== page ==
And then I told him if he tried to make me go, I’d stop coming to his house for visits on weekends.
Needless to say, I didn’t have to go to church anymore. Maybe he understood…maybe I broke his heart a little. But since that time I have been searching, in my own way, for the answers.
For some people it’s simple. Some people were raised with a faith that they never felt the need or desire to question.
Some people are so immersed in their faith that they literally can not conceive of someone doubting God’s existence; they use rote faith as proof… ie. “How can you look around at this beautiful world and not see God everywhere?” Sort of solipsistic, isn’t it?
And then there are those who insist that faith is about believing in the absence of evidence. In other words, if you want to believe, you just believe.
I am none of these people. I have issues with organized religion. I’d love to believe there is a God, but I’m not sure I 100% like the Catholic God I was raised with. Or rather, the representation of him. Many, many Christians interpret sections of the bible in ways which suit them, latching on to certain ideas, rejecting or ignoring others. And then there is the question of how literal the bible is to be taken, and then how to interpret the contradicting ideas–
-Thou shalt not suffer a witch to live… but…
-Thou shalt not kill.
Only God is allowed to judge, yet we make judgments on our fellow man all the time, often based on our interpretation of “God’s word.”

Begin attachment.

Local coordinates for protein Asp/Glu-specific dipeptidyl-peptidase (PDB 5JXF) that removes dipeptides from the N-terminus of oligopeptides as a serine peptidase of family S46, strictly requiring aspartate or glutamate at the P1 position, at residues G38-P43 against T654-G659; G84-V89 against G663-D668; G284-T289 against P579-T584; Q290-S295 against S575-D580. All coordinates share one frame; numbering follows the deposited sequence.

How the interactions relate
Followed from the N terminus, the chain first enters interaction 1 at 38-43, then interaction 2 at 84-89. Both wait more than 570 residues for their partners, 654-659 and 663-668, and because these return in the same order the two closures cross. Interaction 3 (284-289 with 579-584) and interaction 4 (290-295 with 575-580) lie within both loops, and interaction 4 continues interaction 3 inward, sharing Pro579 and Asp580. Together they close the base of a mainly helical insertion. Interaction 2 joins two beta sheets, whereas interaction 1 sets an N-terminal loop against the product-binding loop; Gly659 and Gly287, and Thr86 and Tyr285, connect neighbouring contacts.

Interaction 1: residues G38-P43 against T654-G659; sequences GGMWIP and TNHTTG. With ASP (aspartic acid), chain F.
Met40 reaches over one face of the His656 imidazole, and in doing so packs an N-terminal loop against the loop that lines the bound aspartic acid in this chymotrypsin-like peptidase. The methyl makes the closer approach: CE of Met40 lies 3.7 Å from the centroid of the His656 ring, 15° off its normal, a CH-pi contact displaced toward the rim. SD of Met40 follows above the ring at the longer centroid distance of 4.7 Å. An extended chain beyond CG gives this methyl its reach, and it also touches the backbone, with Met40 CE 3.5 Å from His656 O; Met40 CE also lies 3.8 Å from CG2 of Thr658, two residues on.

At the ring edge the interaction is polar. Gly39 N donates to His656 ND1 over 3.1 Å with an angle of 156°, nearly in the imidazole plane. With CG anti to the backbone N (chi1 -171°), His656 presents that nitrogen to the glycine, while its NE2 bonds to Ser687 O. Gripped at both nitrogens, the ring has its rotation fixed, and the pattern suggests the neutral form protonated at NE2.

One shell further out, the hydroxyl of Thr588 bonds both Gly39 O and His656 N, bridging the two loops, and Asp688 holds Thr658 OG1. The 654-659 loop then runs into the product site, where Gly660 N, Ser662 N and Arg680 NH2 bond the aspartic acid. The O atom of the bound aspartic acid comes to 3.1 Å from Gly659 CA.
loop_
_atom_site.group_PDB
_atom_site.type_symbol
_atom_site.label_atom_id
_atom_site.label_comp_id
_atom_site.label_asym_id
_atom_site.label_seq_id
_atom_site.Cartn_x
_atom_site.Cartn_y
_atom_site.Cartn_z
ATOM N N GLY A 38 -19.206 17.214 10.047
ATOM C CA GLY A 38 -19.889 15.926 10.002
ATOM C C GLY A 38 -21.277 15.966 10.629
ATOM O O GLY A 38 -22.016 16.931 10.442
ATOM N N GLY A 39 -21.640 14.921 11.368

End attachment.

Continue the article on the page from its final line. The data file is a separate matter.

Then there is the question of whose God is the “right” God.
Also, I have a very analytic mind. My majors in school were Psychology and Sociology, so I tend to approach the idea of religion and faith in the context of those disciplines.
But all of that’s academic. In other words, it’s not the real point of this post.
A couple of years ago, my husband and I went through a period of many losses. Jobs, family members, a miscarriage, our home… At four and a half months pregnant, hubby and I uprooted and moved 800 miles on three hours’ notice. We were going through a very financially and emotionally stressing time, my husband’s unemployment at one point being held for three months (three months with NO income and a baby on the way,) and my mother and I were in the worst fight of our lives. I actually worried the stress would harm my unborn baby.
My best friend, who is pretty much “born again,” only not in the annoying, bible-thumping way, urged me to come to church with her, and to put my trust in God and ask for his help. So I tried. I really did. I prayed, although my praying was stunted because I constantly over-thought everything even AS I prayed. I would tell God about my day, and then say, “But I guess you already knew all that…” and then chide myself for presuming to guess what God may or may not know. (Weird, I know, but I’m Obsessive-Compulsive, so what do you expect?) I found it hard to concentrate, and my mind would wander so I actually started keeping a prayer journal. I also did go to church with my best friend. My husband went once or twice, more to support me than out of any feelings of faith.
And the funny thing is…I actually did start to feel a measure of peace.